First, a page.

Episode #433: Dwight Anderson, Ospraie – A Tiger Cub’s Take on The Chaotic Commodity Markets
Guest: Dwight Anderson launched Ospraie Management in 1999 in partnership with Tudor Investment Corporation before establishing Ospraie as an independent firm in 2004. Ospraie is an asset management firm that actively invests in commodity markets and basic industries worldwide. Prior to joining Tudor, Dwight was Managing Director at Tiger Management in charge of the Basic Industries and Commodities Group.
Date Recorded: 7/20/2022 | Run-Time: 1:09:07
Summary: In today’s episode, we’re talking with one of, if not the best investor to hear from about the chaotic year commodities have had so far. Dwight shares his macro view of the world today and then the micro picture for different commodities across energy, metals, and agriculture. He touches on a few stocks he likes today and then we get into his choice to get into the ag tech space and where he sees opportunities today.
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Links from the Episode:
- 0:38 – Intro
- 1:33 – Welcome to our guest, Dwight Anderson
- 3:46 – How he became “The Manufacturing Guy”
- 7:28 – Dwight on his time at Tiger
- 8:46 – Dwight’s take on the commodity space today
- 10:07 – Dead highs and lows of retail broker pits (Hilary Clinton story)
- 10:17 – An overview of Ospraie and the focus on commodities and agtech
- 18:20 – His expectations for various commodity markets going forward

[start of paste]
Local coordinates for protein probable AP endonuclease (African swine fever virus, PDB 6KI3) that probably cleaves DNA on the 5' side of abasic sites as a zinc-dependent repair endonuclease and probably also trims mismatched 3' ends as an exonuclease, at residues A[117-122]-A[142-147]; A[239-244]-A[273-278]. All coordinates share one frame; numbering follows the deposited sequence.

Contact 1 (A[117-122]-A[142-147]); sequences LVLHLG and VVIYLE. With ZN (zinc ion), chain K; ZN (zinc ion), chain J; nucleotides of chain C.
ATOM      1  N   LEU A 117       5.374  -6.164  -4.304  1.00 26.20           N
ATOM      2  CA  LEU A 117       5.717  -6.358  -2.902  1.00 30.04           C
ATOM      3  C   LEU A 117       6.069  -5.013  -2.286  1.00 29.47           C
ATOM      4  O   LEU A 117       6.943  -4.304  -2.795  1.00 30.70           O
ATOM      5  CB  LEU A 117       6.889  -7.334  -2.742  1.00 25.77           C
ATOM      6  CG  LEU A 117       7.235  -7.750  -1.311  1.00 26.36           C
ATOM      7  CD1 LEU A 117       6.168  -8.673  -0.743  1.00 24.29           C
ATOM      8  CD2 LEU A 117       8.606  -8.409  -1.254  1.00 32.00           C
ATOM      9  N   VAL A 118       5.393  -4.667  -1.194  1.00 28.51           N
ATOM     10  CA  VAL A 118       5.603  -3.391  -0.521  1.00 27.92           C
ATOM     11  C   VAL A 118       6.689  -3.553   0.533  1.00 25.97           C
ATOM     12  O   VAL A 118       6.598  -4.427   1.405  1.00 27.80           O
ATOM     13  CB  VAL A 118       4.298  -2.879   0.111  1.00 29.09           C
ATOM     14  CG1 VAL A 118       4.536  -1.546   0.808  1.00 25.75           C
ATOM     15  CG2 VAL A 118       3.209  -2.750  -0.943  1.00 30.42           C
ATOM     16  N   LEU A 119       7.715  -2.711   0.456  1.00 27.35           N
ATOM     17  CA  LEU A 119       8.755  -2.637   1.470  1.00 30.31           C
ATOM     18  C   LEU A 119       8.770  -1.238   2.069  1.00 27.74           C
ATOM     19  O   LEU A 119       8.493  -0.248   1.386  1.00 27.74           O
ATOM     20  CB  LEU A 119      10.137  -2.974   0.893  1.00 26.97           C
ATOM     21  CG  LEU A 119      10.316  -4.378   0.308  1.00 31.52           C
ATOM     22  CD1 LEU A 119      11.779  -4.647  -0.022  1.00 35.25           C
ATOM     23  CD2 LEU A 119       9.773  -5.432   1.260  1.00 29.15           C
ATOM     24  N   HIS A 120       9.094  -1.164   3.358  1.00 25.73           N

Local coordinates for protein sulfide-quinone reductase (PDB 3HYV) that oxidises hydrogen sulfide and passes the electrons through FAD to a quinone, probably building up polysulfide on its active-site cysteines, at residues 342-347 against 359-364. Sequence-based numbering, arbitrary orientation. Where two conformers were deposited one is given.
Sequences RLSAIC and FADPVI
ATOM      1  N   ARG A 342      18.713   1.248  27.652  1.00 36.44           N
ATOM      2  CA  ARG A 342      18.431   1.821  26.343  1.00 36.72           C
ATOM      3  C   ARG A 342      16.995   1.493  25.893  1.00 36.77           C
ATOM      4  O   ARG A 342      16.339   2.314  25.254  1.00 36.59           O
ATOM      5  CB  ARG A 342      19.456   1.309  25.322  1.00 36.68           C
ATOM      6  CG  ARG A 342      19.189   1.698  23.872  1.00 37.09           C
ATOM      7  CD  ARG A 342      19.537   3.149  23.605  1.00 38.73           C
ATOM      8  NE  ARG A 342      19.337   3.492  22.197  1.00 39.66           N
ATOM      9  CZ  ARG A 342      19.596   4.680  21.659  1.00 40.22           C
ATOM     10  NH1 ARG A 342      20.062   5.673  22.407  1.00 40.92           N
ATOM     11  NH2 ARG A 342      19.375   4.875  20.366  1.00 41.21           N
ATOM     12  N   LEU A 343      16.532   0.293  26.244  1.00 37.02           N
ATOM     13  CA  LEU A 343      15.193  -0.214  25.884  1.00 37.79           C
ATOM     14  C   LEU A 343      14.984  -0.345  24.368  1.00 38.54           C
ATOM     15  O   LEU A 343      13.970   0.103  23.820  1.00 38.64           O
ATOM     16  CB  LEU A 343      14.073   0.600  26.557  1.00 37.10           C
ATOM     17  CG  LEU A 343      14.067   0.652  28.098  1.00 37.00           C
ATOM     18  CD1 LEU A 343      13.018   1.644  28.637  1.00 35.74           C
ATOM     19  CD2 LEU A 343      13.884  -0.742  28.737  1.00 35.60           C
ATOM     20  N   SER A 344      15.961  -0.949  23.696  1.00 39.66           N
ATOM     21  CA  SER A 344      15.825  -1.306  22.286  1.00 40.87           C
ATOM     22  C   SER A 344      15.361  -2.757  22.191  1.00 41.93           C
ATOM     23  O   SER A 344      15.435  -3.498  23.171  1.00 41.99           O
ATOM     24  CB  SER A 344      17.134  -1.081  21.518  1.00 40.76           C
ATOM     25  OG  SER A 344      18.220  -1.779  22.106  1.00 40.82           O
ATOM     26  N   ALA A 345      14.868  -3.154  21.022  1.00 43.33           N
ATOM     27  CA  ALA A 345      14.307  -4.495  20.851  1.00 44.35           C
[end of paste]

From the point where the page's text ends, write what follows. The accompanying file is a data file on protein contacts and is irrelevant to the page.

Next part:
- 28:02 – Dwight’s take on the European energy crisis
- 30:33 – Are institutions more interested in the commodity space now?
- 34:04 – Ospraie’s investments in the agtech space
- 36:18 – Companies Dwight is bullish on; AGRO, BIOX
- 39:18 – What Ospraie is looking for in private markets; Teays River
- 50:42 – Why he’s excited about the company, AgroSpheres
- 57:03 – What’s on his mind as he looks out to the horizon
- 1:03:56 – Inside the House of Money: Top Hedge Fund Traders on Profiting in the Global Markets by Steve Drobny
- 1:04:01 – His most memorable investments; Mosaic MOS, GrafTech EAF, CoinShares
- 1:06:14 – Learn more about Dwight; ospraieagscience.com
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Disclaimer: Meb Faber is the Cofounder and Chief Investment Officer at Cambria Investment Management. Due to industry regulations, he will not discuss any of Cambria’s funds on this podcast. All opinions expressed by podcast participants are solely their own opinions and do not reflect the opinion of Cambria Investment Management or its affiliates. For more information, visit cambriainvestments.com.
Meb: What’s up, my friends. We’ve got a killer show for you today. Our guest is Dwight Anderson, Founder of Ospraie Management, a firm that actively invests in commodity markets and basic industries worldwide. Dwight previously worked at fame shops like Tudor and Tiger management in charge of basic industries and commodities. In today’s episode, we’re talking with one of the best investors, to hear about the chaotic year commodities have had so far. Dwight shares his macro view of the world and then the micro picture for different commodities across energy, metals and agriculture. He touches on a few stocks he likes today. And then we get into his choice to get into the ag-tech venture space and where he sees opportunities there. Please enjoy this episode with Ospraie Management’s Dwight Anderson.